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The Battalion

The Student News Site of Texas A&M University - College Station

The Battalion

The Student News Site of Texas A&M University - College Station

The Battalion

Texas A&M University System Chancellor John Sharp attends the Class of 1972 50-year reunion in Kyle Field on April 20, 2022.
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Texas A&M utility Gavin Grahovac (9) throws the ball during A&Ms game against Georgia on Friday, April 26, 2024, at Olsen Field. (CJ Smith/The Battalion)
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Texas A&M pitcher Evan Aschenbeck (53) reacts after throwing the final strike out during Texas A&M’s game against Mississippi State on Saturday, March 23, 2024, at Olsen Field. (Chris Swann/ The Battalion)
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Beekeeper Shelby Dittman scoops bees back into their hive during a visit on Friday, April 5, 2024. (Kyle Heise/The Battalion)
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Kennedy White, 19, sits for a portrait in the sweats she wore the night of her alleged assault inside the Y.M.C.A building that holds Texas A&M’s Title IX offices in College Station, Texas on Feb. 16, 2024 (Ishika Samant/The Battalion).
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Farewell from the graduating Battalion staff of 2024
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The BattalionMay 4, 2024

3 days on the moon


Charlie Duke was the lunar module pilot for NASA’s Apollo 16 mission to the moon.

Charlie Duke is a member of one of the most exclusive groups in the world. He is one of the 12 men in history to step foot on the moon — an experience which he spoke about Tuesday morning at Rudder Auditorium.
Duke’s experiences included a terrifying ride into space and holding his own “Moon Olympics” that could have accidentally killed him. Duke shared these stories and more with an audience ranging from grade-schoolers to A&M students. Duke then presented two current students with $10,000 scholarships from the Astronaut Scholarship Foundation.
Charlie Duke said he hoped to inspire the crowd of over 1,300 students from 10 different schools to further pursue an education and career in a science, technology, engineering or mathematics, field as the recipients of the scholarship have. Duke said he was interested in math and science since he was as young as the grade-schoolers in attendance, and he hoped his stories would inspire them to take on difficult coursework.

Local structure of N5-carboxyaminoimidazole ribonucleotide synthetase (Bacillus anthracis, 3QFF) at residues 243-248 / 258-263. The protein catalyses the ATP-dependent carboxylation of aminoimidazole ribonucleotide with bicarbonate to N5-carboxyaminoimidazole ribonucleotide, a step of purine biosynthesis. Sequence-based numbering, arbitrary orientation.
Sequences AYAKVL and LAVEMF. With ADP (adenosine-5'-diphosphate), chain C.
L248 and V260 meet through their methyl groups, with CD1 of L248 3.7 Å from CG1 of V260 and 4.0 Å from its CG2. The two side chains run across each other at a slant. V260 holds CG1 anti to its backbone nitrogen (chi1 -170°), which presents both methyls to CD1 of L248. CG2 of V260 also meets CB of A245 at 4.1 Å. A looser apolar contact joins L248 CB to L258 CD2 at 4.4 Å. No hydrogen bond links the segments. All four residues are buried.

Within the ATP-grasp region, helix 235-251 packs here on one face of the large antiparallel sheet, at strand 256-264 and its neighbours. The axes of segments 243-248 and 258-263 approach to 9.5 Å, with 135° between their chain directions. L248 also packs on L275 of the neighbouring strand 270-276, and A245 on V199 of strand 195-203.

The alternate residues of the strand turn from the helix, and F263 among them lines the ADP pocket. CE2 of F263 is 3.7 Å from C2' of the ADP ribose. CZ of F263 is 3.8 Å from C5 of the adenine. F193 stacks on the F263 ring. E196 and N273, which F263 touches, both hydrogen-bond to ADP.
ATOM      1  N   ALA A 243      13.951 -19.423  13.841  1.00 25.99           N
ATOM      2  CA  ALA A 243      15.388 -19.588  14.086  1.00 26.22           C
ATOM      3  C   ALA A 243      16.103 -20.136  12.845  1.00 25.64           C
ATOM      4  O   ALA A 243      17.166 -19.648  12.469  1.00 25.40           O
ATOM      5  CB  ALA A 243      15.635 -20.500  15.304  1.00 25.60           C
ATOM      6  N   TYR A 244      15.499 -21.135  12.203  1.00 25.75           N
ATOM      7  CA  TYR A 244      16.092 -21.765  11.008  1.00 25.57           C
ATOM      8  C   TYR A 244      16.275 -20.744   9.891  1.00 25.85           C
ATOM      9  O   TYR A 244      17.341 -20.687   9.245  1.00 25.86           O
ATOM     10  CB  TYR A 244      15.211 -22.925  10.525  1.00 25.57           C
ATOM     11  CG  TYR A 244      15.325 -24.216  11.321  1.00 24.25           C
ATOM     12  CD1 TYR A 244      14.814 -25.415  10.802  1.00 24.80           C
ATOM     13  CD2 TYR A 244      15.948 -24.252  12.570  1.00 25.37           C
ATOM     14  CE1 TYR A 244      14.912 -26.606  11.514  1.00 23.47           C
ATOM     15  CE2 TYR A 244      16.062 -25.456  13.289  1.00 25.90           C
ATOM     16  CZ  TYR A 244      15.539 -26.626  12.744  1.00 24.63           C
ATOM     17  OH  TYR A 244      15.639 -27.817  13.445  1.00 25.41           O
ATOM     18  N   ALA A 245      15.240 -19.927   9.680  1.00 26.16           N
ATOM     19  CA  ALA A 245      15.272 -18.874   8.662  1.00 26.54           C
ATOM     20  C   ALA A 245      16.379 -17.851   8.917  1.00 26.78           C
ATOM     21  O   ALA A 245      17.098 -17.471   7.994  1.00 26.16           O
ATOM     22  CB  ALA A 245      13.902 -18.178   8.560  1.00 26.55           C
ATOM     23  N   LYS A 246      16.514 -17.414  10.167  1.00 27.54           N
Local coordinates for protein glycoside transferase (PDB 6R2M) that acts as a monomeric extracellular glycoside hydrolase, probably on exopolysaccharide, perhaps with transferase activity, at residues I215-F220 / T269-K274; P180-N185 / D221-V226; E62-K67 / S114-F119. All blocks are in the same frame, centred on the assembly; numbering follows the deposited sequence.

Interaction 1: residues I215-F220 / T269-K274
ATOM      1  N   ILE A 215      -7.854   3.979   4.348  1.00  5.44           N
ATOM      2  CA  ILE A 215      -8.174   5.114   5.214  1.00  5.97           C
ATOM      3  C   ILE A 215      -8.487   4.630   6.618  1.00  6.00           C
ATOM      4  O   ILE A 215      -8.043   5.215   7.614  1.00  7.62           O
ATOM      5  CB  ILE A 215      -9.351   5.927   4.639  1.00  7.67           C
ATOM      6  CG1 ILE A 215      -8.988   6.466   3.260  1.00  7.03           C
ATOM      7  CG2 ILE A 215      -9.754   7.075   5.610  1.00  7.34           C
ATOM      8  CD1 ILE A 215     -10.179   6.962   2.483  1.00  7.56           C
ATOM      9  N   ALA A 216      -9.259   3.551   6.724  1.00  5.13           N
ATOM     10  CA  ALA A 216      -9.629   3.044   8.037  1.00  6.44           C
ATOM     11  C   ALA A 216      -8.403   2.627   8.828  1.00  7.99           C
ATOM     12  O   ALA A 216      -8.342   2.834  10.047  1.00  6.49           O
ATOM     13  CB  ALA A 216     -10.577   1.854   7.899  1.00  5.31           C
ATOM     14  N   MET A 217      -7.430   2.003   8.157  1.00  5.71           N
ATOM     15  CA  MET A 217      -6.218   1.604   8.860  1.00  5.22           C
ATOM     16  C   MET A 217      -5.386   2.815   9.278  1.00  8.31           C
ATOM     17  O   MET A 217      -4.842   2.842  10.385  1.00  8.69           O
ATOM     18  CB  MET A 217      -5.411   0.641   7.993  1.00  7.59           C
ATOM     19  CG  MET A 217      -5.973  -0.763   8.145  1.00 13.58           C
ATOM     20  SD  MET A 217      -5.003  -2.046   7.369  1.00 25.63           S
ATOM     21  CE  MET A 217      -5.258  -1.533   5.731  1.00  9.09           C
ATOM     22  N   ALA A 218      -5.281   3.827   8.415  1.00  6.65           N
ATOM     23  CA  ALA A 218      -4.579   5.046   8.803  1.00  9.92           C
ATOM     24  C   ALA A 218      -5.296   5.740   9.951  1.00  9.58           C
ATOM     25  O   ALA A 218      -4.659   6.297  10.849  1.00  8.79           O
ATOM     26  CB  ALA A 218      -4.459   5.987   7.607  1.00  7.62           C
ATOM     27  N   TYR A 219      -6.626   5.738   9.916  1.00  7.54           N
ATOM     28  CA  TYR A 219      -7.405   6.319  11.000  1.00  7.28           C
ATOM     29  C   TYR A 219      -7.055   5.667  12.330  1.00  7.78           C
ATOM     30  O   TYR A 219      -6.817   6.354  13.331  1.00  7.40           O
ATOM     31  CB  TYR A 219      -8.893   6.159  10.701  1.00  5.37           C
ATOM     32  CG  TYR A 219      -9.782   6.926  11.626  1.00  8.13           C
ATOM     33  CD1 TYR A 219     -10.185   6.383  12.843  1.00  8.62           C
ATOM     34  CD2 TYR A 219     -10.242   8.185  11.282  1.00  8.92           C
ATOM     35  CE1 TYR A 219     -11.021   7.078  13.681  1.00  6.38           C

“[The grade school students] have to build a foundation in math and science to be able to go into math and science and engineering,” Duke said in an interview before taking the stage. “Hopefully this will encourage them to take those courses, and be challenged by those courses that they are looking at in middle school and high school.”
Duke walked through the 11-day Apollo 16 mission for which he was the lunar model pilot, beginning with lift-off on April 16, 1972.
“I didn’t remember anyone telling me it was going to shake that much, so I got a little nervous,” Duke said. “To say the least, John Young [Commander of Apollo 16] he was very cool, and just said ‘We are a go, Houston’ … Later on when I got to debriefing, I asked the flight surgeon ‘What was my heart rate at liftoff?’ and he said, ‘You were really excited.’ I said, ‘Well I know that, what was my heart rate?’ He said, ‘It was 144.’  I said, ‘Well what was John’s?’ to which he said, ‘His was 70.’”
Duke also shared stories that showed a more lighthearted side to his life of an astronaut.
“People ask me if I saw the Earth from the moon. The answer is no, because where we landed on the moon the Earth was directly over our heads,” Duke said. “When you look up, you just look up at the top of your helmet. Well one time I fell over backwards and there was the Earth. My heart was pounding, I don’t remember what it looked like, I was just thankful to be alive after falling over backwards, but that’s a story in itself.”
Duke said the experience of falling backwards is one he will never forget and still thinks of often, usually with a chuckle. 
“At the end of my stay on the moon, I was trying to set the high-jump record for the ‘Moon Olympics.’ So John starts jumping and I start jumping, and I really jump high and straightened up. Well my center of gravity shifted backwards and over I went,” Duke said. “This was scary, because if I landed on the backpack wrong and broke it, I was dead. Luckily I responded with some training and rolled right and broke my fall on my right side … So mission control said, ‘No more Moon Olympics guys, get back inside — it’s time to get home.’”
Duke’s remarks were followed by a presentation of two $10,000 scholarships to Kirstin Maulding and William Linz, whose fields of study intersect with the Astronaut Scholarship Foundation’s mission to promote STEM education among students. Maulding is a molecular and cell biology senior, and Linz is a mathematics senior.
The Foundation was started when the Mercury 7 astronauts each donated a thousand dollars of their own money to the cause. A&M has benefited greatly from the formation of the Astronaut Scholarship Foundation — to date the Astronaut Scholarship Foundation has given over $250,000 in scholarships to A&M students in STEM fields.

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